The indictment this week of Qubilah Bahiyah Shabazz, daughter of Malcolm X, on charges that she conspired to kill Louis Farrakhan brought to mind my first encounter with the fiery leader of the Nation of Islam.
It was nearly 30 years ago, when Mr. Farrakhan visited the New England college campus where I was enrolled to address our fledgling black students' organization.
In those days he was called Louis X, and he was well known around the Boston area as a former calypso singer who had written a catchy little tune called ''White Man's Heaven Is a Black Man's Hell.'' The song was played constantly in local barbershops that catered to blacks.
The day Mr. Farrakhan spoke he arrived on campus alone, having taken the train from Boston's North Station. He addressed our little group of about 30 students for an hour or so, then walked back across campus and down the hill to the train stop for the trip home.
I recall being shocked at the time by many of Mr. Farrakhan's views, which seemed to me a dangerous inversion of the kind of racist nonsense white hate groups had been espousing for years.
And I was truly puzzled by his harsh response to a fellow student's question about Malcolm X, whom I regarded as a hero. Essentially, Mr. Farrakhan said that Malcolm got what he deserved on that fateful day in the Audubon Ball Room.
In hindsight, of course, I shouldn't have been surprised by Mr. Farrakhan's demagogy. Malcolm, too, had embraced the separa
tist theology of Nation of Islam leader Elijah Muhammad until nearly the end of his life, when he underwent a religious conversion and moved toward something closer to the humanist philosophy of Martin Luther King Jr., the era's other great leader.
Looking back, what surprises me is the fact that Mr. Farrakhan appeared on our campus by himself, without the scores of
bodyguards who routinely accompany him nowadays. Over the years, he has developed an obsessive fear of being assassinated; he obviously is a man who believes he has many enemies.
The last time I talked with Mr. Farrakhan face to face was in the late 1980s, when he was in Baltimore to address his followers. I traveled with a group of reporters to the hotel where he was staying, and before we were allowed to interview him all of us were searched and frisked at least half a dozen times.
I have interviewed senators, cabinet secretaries and Fortune 500 CEOs. I have been in rooms where the president of the United States and foreign heads of government were present. But on none of those occasions was I forced to submit to the kind of ritual paranoia exhibited by Mr. Farrakhan's security people.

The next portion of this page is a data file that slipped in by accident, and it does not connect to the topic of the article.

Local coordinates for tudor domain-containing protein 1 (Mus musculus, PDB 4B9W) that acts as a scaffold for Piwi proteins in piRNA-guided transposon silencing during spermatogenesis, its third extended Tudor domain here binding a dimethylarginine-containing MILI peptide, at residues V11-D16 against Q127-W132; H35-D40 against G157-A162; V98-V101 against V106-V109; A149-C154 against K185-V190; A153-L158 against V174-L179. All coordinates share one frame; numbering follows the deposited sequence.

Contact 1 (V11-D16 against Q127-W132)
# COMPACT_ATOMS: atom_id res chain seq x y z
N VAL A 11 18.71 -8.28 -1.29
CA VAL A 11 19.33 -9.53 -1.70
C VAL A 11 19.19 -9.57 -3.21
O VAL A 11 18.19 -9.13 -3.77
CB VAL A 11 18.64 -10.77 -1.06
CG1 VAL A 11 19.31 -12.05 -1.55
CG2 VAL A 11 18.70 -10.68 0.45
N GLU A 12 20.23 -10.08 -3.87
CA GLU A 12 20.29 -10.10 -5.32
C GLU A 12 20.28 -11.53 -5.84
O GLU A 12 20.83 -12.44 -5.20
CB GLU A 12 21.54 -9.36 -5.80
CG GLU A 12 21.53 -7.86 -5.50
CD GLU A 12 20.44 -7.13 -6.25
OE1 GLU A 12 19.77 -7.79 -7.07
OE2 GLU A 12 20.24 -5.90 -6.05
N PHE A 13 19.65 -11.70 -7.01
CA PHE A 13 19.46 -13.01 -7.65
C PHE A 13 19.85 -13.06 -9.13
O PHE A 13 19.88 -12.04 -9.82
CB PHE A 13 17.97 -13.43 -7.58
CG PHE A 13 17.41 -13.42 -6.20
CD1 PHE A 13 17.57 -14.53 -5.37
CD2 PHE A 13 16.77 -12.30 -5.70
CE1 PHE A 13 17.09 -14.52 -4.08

For years I naively thought the elaborate security apparatus around Mr. Farrakhan was intended mainly to intimidate the curious and impress the faithful with the power and importance of their leader.
The Baltimore interview, at which Mr. Farrakhan finally appeared wearing a purple sweat suit and house slippers, reminded me of nothing so much as the scene in ''The Wizard of Oz,'' where the omnipotent despot is suddenly unmasked as an absurdly ordinary man.
But Mr. Farrakhan is not an ordinary man, and the threats against his life, we now know, are real. The irony is that the young woman charged with trying to kill him is the daughter of the man Mr. Farrakhan himself once denounced as a traitor ''worthy of death.''
In the years since Malcolm's murder, Mr. Farrakhan has wrapped himself in the slain leader's mantle. He praises Malcolm's uncompromising stance against injustice and paints himself as the spiritual heir to the black nationalist legacy.
Many young people today, unaware of the enmity Mr. Farrakhan expressed toward his former mentor in the days before Malcolm's death, believe he is Malcolm's rightful successor. Whether that perception will change if Ms. Shabazz is brought to trial, and the details of the two men's relationship during the final year of Malcolm's life become more widely known, only time will tell.
One image sticks with me: It is of Louis Farrakhan nearly 30 years ago, a slim, fastidiously dressed young man carefully picking his way across campus along snow-covered walkways on his way back to the train station. He is completely alone, but he seems not to mind, and there is a strange serenity to the whole scene as he gradually disappears from view down the hill.
That is something I do not expect ever to see again.
Glenn McNatt writes editorials for The Baltimore Sun.